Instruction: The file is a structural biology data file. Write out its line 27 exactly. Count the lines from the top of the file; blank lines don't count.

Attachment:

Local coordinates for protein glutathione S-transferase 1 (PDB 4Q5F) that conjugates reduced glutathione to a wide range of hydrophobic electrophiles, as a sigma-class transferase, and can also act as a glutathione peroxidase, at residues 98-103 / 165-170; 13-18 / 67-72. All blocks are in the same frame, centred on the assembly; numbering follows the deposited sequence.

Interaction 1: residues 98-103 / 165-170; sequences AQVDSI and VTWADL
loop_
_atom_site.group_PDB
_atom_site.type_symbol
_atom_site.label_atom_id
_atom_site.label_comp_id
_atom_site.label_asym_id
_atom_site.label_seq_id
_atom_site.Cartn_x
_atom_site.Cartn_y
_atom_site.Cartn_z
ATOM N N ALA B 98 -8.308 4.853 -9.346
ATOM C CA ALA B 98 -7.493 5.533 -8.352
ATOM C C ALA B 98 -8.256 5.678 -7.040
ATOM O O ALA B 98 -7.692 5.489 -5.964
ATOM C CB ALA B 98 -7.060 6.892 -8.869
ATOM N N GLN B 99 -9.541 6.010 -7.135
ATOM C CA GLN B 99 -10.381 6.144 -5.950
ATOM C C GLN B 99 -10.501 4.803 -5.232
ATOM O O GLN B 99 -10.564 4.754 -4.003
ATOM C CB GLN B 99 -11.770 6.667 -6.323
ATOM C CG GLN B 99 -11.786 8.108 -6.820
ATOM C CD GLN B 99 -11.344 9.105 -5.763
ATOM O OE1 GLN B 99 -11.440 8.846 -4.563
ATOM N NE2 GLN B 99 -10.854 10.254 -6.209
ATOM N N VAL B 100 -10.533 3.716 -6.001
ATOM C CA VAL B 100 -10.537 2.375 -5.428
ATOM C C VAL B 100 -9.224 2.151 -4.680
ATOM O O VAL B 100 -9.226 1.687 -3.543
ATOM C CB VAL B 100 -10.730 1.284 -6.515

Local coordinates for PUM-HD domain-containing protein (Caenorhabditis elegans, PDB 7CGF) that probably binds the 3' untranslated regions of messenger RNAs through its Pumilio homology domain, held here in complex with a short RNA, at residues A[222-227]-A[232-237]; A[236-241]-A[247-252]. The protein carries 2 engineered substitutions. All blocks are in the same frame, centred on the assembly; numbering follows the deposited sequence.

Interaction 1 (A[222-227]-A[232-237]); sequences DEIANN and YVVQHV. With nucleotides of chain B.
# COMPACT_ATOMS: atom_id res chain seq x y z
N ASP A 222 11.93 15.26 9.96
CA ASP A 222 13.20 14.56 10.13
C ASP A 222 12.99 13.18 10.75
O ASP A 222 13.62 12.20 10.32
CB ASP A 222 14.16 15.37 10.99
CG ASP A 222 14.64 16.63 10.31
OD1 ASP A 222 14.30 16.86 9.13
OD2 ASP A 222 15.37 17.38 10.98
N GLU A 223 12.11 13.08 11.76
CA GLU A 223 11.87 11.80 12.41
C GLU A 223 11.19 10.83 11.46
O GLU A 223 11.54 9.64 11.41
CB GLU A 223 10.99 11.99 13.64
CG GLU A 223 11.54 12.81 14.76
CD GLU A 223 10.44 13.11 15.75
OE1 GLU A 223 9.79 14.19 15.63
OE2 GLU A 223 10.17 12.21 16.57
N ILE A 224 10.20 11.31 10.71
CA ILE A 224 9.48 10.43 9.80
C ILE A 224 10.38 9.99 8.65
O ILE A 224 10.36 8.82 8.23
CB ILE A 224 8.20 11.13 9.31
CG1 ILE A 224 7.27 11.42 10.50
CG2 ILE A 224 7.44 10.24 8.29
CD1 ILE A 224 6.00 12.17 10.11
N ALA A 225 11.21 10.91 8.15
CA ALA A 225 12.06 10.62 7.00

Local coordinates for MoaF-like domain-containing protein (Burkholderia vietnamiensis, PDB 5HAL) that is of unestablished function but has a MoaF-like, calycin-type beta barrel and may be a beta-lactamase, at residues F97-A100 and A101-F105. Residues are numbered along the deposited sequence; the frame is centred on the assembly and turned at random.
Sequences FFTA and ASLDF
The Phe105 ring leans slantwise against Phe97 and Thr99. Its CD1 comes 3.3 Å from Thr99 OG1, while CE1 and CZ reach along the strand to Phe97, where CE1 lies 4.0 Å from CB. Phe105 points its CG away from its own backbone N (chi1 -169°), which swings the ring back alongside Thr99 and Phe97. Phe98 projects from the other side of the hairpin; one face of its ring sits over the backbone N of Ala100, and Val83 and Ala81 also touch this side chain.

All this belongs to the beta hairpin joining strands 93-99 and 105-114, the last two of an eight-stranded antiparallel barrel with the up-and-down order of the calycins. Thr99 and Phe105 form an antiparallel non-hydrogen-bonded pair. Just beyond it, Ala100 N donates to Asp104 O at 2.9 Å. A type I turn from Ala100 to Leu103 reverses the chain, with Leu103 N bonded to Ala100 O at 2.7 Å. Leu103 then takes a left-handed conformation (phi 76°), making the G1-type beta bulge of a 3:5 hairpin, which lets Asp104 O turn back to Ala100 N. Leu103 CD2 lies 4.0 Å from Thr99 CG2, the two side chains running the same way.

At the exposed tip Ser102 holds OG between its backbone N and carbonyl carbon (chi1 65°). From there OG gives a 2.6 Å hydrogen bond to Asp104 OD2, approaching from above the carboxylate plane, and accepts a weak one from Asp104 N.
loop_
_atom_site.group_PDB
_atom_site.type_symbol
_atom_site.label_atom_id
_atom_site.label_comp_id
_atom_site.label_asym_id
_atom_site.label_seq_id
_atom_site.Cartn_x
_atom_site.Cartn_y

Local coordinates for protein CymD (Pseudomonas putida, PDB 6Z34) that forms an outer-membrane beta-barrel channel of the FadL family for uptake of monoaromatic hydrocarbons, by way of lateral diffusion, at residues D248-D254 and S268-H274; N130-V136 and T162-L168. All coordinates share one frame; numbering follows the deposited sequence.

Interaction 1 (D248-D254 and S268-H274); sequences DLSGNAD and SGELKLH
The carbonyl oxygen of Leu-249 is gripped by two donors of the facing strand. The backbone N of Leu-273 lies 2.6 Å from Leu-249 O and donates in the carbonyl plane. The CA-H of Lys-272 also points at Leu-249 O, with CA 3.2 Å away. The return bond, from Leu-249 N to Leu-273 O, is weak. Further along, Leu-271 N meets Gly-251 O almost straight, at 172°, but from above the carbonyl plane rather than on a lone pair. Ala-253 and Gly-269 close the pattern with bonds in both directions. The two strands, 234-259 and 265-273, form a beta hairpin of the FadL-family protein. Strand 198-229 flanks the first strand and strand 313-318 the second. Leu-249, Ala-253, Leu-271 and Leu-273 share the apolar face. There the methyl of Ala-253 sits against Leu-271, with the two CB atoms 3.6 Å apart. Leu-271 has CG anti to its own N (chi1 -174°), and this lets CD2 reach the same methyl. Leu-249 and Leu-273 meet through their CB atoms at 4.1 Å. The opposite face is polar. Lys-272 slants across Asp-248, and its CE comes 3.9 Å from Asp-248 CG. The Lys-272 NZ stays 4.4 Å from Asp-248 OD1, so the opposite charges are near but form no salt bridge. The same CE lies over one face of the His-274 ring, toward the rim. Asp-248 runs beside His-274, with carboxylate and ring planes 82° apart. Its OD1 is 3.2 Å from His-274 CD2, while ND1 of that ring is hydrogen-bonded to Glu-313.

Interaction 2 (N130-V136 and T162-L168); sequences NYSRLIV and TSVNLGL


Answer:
ATOM N N VAL B 100 -10.533 3.716 -6.001